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Metallica, St Anger

If you’re like me and your desk is not even two metres away from customer service people talking all the time (and getting up to discuss, clarify and air issues continually), then you appreciate having music and good headphones to block out the general verbal noise. Human noise is one of the most distracting forms there is. Especially since the editorial work I do favours reasonable quiet and calm precision — is it any wonder that I sometimes turn to heavy beats and guitars to drown out the yack and piffle. (And in a bracketed footnote, it’s also worth noting that being forced to listen and use music like this for seven hours makes me almost resentful of music. I cannot listen to much more at the end of the day when I’m at my prime, and that galls me. I’m obsessed with music at the best of times, but there’s limits to all tolerance.) Which leads me to Metallica, the ultimate gossip-drowners. After having a great laugh at the Monster movie (see below), I’ve come to think that St Anger ain’t half bad. It’s positives and negatives are clear-cut; it’s a here-it-is album with little gravy or trimmings. Monster riffing, power drumming, no solos. Really shitty lyrics though — I appreciate their spirit and angle but somehow the couch-clichés seem at odds with heavy, angry music. It’s a very angry little album (maybe not quite as aggressive as Vulgar Display of Power maybe, also heard again recently, which is just pale with rage) but then again Metal is all about anger or at least looking angry all the time. The lyric ‘I wanna hate it all away’ seems like a neat Metal manifesto. Anger: the patron saint of metal. Etc. But on the whole, compare say the lyrics and range of …And Justice for All and the closet-cleansing of St Anger becomes obvious, lumpen. Does Hetfield actually feel better now he’s got it all out? Somehow it’s an uncomfortable mesh, not really driven by real psychological affect or unabashed madness: I just don’t feel the import or emotional revelation (like on a Velvets record). But the music: dropped-D tunings, power riffs, clattering snare drums. Sometimes I thought I was listening to Helmet. At least Lars is on top of his game and every beat — at times it feels the band is centred by him alone — and his changes are integral to the impact of the album (Bad Brains: A band is only as good as their changes). Up a gear, heavy roll. Down a gear, different bass drum level, stop. Double-time. Back to the roll. He’s a great machine. Like …And Justice, this album might’ve benefited from a real (Robert Trujillo) bass presence — it’s a pity he came into the album several years after it was begun. Bob Rock should’ve stuck to the desk and left this a bass-less album, methinks (and I’ve got issues with him as producer too). Actually, I sometimes wonder whether bass is really necessary in so much metal… Bart assures me that some death-metal is heavily dependent of bass-groove, but obviously this has to be researched. If I was Bob I would’ve mixed me out just like they did Jason on Justice. And overdubbed more guitars — I mean, they’ve got six hundred guitars — I wanna hear them all! Still, St A sounds great cranked up after a beer or two. Great for hoovering, air guitar or headbanging. It still begs the question of where-to-from-here, and I think Prog might be the answer (again): longer, more complicated multi-sections, extended solos, fairy lyrics. A veritable suite of heaviness but spread over a bigger canvas. A structure for improv perhaps. Acid maybe? Anger is just so damn limited emotionally, and it’s high time the boys got their heads around a theme again (like, maybe the War on Terror and Iraq? The lies of the media, the idiots in control? The effect of torture on a people? The destruction of rights? Something with a pang of conscience for the boys in the tanks, shooting them up whilst banging their heads). See, I could be a Metallica lyricist. I’d like to see them get angry about those.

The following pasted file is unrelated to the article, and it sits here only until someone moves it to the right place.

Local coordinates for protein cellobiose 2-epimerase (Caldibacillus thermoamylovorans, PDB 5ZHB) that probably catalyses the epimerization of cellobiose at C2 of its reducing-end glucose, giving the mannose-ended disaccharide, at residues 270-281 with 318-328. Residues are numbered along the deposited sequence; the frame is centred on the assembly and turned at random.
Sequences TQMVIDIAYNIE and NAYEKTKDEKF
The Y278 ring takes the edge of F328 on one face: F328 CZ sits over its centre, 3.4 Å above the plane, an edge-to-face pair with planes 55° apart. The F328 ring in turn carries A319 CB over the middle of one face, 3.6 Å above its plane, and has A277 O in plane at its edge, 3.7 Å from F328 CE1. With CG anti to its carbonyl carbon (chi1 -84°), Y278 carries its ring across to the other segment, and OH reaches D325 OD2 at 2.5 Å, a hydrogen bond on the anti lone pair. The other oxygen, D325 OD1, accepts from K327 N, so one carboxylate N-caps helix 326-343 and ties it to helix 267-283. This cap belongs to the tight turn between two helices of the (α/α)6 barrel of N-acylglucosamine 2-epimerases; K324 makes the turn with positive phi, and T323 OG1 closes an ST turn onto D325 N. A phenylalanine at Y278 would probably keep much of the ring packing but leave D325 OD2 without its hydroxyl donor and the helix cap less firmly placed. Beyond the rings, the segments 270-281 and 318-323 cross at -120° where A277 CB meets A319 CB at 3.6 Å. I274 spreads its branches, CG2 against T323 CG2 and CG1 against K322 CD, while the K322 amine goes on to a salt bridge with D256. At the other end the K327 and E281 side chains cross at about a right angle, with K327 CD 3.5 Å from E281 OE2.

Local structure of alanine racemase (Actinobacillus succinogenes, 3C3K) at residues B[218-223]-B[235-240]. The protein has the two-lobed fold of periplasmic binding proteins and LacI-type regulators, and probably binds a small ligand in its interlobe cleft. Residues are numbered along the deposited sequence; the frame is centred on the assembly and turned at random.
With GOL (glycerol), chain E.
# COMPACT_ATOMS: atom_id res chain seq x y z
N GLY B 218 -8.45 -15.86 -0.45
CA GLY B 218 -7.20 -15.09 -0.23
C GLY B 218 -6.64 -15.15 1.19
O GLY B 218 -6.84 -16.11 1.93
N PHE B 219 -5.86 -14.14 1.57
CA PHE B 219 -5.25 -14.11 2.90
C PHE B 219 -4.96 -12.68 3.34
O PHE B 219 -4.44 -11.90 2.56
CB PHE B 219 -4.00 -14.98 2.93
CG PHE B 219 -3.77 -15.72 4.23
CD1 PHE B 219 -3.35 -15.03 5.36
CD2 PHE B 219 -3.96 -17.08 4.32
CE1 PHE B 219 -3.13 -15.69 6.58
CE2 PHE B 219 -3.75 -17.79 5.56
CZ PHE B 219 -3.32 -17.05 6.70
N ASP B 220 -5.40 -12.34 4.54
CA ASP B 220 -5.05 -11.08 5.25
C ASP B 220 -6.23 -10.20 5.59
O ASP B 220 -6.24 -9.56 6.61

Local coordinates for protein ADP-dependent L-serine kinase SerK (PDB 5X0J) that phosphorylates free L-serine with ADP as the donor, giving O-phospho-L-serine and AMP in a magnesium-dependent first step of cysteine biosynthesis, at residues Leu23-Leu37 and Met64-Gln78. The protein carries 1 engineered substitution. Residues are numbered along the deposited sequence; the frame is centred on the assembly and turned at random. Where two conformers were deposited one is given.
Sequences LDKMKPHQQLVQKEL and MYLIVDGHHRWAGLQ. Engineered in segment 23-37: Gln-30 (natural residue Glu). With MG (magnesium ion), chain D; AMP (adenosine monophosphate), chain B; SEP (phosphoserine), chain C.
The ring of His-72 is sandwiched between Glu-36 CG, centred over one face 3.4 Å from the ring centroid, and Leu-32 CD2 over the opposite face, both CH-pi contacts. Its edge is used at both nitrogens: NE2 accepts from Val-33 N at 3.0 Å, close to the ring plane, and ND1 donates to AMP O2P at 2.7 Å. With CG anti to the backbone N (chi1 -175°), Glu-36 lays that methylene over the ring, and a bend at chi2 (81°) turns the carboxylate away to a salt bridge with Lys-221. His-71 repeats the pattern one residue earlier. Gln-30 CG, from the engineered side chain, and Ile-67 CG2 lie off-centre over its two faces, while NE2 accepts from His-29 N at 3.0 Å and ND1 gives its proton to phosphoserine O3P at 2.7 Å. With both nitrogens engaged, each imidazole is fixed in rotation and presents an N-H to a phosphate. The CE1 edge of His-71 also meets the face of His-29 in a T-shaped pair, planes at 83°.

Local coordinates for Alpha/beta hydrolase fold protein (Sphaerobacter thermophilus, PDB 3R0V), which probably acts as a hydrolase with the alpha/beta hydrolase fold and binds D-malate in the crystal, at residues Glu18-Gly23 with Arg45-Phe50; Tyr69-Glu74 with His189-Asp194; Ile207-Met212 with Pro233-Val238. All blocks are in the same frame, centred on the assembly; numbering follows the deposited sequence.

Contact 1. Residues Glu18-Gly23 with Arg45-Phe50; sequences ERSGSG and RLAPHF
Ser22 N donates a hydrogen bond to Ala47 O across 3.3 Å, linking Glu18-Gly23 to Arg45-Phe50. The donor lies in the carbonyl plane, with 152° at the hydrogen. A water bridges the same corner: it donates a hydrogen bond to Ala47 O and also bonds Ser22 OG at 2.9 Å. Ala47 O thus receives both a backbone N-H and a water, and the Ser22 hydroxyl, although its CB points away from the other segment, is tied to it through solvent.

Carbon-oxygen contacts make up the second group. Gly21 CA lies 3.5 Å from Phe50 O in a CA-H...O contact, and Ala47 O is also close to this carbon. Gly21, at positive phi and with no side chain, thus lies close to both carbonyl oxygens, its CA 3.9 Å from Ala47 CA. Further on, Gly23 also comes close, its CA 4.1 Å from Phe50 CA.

Like all Metallica albums, I feel fatigued by the end of it, and ready for something calmer like Keith Jarrett’s Köln Concert. What a wonder of improvised contemplation and joyous groove that is. Such a pleasant vista of exploration and harmony.

posted by rino breebaart  # 12:51 pm
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Alternatively, read about it at: The Slow Review or the long blog. Or even Nurture Health

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